While the U.S. political scene is in a time of transition, the automotive industry remains challenged to meet future fuel economy standards. The 2016 CAR study “An Assessment of Powertrain Technology Costs Associated with Meeting CAFE and GHG Standards” investigated expected powertrain technology costs and effectiveness through the year 2025. With unprecedented participation from global vehicle manufacturers, the report aggregates powertrain technology cost and efficiency data from nine global vehicle manufacturers. Members from the Alliance of Automobile Manufacturers and the Global Automakers contributed responses to both quantitative surveys and qualitative interviews.
Not surprisingly, manufacturers expect costs to be higher and efficiencies to be lower than regulators estimate—but not always. Manufacturers reported somewhat higher costs for most technologies than were estimated by the regulators. However, there were some technology costs the industry felt were trending close to regulators expectations. For example, advanced battery costs appear to be rapidly decreasing, and according to many manufacturers, in-line with regulators estimates. While there were clear differences in cost, manufacturers estimates for efficiencies were strikingly lower than regulators expectation.
A common theme is that consumer expectations often limit the opportunities for efficiency gains in powertrain implementation. For example, manufacturers reported their engine programs often started out close to the optimal modeling targets, but the real world implementation into a vehicle inevitably reduced the end efficiency—every time.
“This difference in expectations for efficiency gains leads to an uncertain “electrification tipping point.”
Cost differentials between manufacturers and regulators for ICEs may be a $150-300 range—certainly a noteworthy difference. However, total cost to meet the standards become more daunting if the regulators forecasted efficiencies are not possible, thus requiring higher penetration levels of electrification. Regulators predict meeting 2025 regulations will require 3 to 5 percent BEV/PHEV. Given the industry’s expectations for efficiency, it was not uncommon to hear expectations of 5 times as much penetration for BEV/PHEVs to meet the standard. Such a shift in the need for electrification greatly alters the cost equation—and is far beyond what the current market has shown willingness to accept. This electrification tipping point will be a critical guidepost in understanding the future market.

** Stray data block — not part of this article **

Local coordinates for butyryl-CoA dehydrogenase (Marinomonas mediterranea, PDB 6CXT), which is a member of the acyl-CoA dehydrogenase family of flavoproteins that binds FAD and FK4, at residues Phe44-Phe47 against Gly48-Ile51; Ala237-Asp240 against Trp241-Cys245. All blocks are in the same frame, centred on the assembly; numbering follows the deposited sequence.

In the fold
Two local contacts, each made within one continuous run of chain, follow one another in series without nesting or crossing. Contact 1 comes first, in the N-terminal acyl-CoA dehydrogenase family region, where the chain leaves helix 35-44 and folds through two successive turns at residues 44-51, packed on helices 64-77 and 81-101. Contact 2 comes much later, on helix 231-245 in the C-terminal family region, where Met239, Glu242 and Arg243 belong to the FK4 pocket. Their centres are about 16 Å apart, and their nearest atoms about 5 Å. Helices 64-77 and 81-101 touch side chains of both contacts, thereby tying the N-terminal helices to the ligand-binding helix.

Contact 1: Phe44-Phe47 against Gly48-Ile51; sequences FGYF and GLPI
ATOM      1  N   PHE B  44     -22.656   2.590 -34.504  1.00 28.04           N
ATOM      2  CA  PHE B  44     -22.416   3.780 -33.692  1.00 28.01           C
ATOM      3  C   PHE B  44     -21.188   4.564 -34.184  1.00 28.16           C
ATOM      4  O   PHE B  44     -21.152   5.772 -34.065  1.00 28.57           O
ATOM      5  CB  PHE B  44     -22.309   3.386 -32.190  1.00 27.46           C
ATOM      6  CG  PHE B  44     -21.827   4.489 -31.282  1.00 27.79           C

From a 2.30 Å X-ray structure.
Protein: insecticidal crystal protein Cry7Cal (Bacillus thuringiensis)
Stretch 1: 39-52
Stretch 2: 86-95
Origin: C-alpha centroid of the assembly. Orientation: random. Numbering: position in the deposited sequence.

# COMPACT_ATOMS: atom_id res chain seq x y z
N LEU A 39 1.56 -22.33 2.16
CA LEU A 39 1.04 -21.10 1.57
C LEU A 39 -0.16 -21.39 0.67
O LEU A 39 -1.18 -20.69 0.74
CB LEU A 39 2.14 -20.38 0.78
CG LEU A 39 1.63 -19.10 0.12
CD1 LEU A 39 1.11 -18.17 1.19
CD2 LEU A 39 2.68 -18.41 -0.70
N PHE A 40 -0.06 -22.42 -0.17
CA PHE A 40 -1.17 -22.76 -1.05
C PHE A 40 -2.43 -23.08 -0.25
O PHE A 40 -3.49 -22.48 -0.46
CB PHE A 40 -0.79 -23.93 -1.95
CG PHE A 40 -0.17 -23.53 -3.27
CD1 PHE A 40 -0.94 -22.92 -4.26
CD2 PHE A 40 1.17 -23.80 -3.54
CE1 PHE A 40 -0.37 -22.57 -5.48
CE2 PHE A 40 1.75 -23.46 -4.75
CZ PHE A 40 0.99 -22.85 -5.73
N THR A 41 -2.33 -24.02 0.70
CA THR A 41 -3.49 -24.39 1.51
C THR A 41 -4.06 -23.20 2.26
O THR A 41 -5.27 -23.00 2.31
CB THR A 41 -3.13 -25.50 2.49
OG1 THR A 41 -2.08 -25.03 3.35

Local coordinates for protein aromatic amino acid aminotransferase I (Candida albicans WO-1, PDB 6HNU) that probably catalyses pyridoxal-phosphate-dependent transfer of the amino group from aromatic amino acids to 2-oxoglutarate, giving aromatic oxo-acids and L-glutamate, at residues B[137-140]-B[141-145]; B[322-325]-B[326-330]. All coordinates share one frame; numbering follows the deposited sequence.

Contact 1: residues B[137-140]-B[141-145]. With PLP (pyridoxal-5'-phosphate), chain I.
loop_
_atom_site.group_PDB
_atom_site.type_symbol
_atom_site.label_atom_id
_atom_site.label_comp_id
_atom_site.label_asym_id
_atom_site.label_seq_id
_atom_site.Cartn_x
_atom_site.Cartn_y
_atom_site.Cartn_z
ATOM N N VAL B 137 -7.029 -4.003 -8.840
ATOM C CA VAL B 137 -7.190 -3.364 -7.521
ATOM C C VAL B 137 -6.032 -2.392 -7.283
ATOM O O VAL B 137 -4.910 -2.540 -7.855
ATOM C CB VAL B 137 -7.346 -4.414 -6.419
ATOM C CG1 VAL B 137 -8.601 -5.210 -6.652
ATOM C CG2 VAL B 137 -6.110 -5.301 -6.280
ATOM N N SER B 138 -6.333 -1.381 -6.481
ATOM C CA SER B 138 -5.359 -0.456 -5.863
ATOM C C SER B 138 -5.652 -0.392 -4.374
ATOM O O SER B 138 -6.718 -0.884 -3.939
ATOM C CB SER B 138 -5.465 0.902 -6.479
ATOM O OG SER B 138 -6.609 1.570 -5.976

Further, it is not merely a cost and efficiency problem; it is also a pathways problem. Each manufacturer is pursuing many technology pathways. No two manufacturers have the same product and technology portfolio; nor fuel economy strategy and technology costs. Therefore, suggesting a lowest cost for a technology or implementation strategy may be misleading. Depending on market position, customer expectations, and product mix, some manufacturers will bear a much greater burden than others.
In some ways, the industry’s ability to develop, refine and deliver technology can be its biggest burden and its biggest opportunity. The industry has historically met the technology and cost challenges laid in front of it, and has often done so sooner and at a lower cost than initially expected. Why not again? The internal combustion engine has been refined for over a century. The discussion of theoretical efficiencies limits has also been going on for nearly as long. Clearly the industry will continue to make ICEs more efficient—probably more than even they think. Yet, these innovations most certainly will add cost. The challenge now for industry and regulators is in working together to find ways to be sure the modeled world can match up to the real world.